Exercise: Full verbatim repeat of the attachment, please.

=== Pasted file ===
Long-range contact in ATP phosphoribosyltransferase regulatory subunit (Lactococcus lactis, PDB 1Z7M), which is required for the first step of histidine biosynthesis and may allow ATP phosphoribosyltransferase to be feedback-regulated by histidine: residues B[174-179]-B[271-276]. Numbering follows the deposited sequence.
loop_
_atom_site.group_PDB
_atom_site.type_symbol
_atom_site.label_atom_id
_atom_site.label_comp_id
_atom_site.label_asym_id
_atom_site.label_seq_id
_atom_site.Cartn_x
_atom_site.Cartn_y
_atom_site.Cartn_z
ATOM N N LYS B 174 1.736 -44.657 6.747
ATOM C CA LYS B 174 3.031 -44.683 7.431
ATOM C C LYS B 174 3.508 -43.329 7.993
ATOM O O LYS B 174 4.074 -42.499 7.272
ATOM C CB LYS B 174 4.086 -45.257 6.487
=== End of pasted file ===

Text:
Long-range contact in ATP phosphoribosyltransferase regulatory subunit (Lactococcus lactis, PDB 1Z7M), which is required for the first step of histidine biosynthesis and may allow ATP phosphoribosyltransferase to be feedback-regulated by histidine: residues B[174-179]-B[271-276]. Numbering follows the deposited sequence.
loop_
_atom_site.group_PDB
_atom_site.type_symbol
_atom_site.label_atom_id
_atom_site.label_comp_id
_atom_site.label_asym_id
_atom_site.label_seq_id
_atom_site.Cartn_x
_atom_site.Cartn_y
_atom_site.Cartn_z
ATOM N N LYS B 174 1.736 -44.657 6.747
ATOM C CA LYS B 174 3.031 -44.683 7.431
ATOM C C LYS B 174 3.508 -43.329 7.993
ATOM O O LYS B 174 4.074 -42.499 7.272
ATOM C CB LYS B 174 4.086 -45.257 6.487